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No. of Recommendations: 3
Stock splits offer no meaningful benefit for shareholders. First, there is no need to buy shares in lots of 100, 500 or 1000. Second, while a share split lowers the price of a share, it also reduces the value of that share. In other words, a 2-for-1 split of a $100 share of stock results in 2 shares of $50. So if someone buys a share post-split, they are only getting $50 worth of that company. While this may increase volatility, it doesn't have any effect on the market movement of the company.

One trap many fools fall into is thinking too much about how many shares they own and not enough about the value of those shares. They think they are somehow doing better buying a lot of shares of cheaply priced stocks rather than just a few shares of more expensive companies.

But the market price of a share of stock is completely dependent on the total market value of the company divided by the number of outstanding shares. The higher the market value, the higher the stock price. The more outstanding shares, the lower the stock price. However, neither market value nor the size of the shareholder pool is a measure of performance.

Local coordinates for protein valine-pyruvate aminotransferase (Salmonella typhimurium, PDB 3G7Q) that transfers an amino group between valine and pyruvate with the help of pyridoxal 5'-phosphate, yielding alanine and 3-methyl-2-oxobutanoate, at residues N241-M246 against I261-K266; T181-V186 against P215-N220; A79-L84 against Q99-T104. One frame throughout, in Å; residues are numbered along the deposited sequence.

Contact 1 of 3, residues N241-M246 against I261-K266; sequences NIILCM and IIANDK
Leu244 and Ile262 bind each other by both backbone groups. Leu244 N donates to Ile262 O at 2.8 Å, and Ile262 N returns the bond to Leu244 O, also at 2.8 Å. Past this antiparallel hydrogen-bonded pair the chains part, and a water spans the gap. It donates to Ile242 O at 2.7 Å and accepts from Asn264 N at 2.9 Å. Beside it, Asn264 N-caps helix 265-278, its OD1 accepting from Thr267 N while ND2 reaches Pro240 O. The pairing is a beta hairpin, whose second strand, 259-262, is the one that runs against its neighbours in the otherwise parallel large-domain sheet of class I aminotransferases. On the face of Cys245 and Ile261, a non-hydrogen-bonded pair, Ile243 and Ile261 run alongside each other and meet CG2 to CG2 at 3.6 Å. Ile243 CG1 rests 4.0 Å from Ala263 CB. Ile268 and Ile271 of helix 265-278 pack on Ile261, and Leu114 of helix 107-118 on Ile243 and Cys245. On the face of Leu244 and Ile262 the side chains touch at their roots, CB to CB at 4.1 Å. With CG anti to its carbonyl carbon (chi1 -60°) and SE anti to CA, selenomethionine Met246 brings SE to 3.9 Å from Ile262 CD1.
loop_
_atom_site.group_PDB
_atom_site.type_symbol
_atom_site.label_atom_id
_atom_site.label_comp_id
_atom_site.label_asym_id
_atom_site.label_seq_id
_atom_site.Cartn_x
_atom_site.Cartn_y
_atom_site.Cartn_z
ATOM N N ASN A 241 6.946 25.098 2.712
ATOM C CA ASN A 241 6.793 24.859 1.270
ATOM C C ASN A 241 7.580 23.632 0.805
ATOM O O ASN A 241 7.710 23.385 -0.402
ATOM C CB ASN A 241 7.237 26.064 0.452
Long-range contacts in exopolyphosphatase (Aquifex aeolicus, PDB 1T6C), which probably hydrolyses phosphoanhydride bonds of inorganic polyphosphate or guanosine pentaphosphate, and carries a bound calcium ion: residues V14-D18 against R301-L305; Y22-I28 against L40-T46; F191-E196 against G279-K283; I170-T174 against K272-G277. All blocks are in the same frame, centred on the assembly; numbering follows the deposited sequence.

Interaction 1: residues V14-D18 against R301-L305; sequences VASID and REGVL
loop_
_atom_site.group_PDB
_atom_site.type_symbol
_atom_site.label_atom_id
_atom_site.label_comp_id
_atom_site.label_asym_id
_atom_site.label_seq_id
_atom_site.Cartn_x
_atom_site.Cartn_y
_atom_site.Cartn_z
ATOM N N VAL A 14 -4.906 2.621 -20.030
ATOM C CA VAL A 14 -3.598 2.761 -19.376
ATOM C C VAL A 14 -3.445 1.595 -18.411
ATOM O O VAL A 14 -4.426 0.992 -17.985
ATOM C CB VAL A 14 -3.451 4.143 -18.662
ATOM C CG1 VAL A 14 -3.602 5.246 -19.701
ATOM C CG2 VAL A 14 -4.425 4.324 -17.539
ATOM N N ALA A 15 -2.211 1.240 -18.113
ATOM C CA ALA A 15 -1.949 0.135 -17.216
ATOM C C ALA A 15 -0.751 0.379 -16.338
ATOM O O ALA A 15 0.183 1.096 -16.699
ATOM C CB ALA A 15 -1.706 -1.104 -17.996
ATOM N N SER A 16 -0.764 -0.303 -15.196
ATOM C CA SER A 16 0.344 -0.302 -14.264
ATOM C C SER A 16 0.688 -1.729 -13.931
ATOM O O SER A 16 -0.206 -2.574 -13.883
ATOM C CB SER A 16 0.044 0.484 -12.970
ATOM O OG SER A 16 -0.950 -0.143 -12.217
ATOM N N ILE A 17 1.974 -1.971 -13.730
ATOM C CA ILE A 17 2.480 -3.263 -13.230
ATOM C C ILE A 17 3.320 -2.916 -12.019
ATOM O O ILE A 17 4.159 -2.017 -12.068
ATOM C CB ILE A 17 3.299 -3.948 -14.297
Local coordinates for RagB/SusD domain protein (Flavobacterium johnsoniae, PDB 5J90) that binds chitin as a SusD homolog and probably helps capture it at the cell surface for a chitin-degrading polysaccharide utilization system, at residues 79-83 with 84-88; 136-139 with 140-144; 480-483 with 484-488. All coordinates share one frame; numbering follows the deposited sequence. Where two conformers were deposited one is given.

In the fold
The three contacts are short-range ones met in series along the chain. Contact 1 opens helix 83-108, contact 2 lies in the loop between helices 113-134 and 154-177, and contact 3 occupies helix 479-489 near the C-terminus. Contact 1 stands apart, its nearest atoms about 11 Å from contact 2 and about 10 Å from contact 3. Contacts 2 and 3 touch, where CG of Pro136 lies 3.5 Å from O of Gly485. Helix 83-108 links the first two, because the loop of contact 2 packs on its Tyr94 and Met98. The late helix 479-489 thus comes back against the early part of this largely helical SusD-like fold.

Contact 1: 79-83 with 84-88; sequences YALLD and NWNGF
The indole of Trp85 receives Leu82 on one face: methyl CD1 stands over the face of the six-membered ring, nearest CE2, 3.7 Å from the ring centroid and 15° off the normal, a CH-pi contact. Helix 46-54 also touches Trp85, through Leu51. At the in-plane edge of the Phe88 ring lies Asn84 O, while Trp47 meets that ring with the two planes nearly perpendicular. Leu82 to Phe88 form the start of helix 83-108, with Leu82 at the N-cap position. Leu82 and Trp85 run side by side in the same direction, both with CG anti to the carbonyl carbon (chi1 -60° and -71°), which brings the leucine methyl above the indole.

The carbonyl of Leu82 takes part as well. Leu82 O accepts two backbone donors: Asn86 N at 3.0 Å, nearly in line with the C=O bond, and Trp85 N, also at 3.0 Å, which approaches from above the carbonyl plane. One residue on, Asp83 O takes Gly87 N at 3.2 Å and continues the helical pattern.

Regardless of whether you own 1000 shares at $1 per share, 100 shares at $10 per share, 10 shares at $100 per share or 1 share at $1000 per share, you still own $1000 of that company, and if the share price goes up 10%, you've gained $100 any way you split it. If there's a company in which you would really like to invest but is too expensive for your available cash, just wait until you can save enough for a share.

Fuskie
Who considers share splits as investor non-events...

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Ticker Guide for The Walt Disney Company (DIS), Intuit (INTU), CME Group (CME), MongoDB (MDB), TripAdvisor (TRIP), Live Nation (LYV), Vivendi SA (VIVHY)
Disclaimer: This post is non-professional and should not be construed as direct, individual or accurate advice
Disclosure: May own shares of some, many or all of the companies mentioned in this post (tinyurl.com/FuskieDisclosure)
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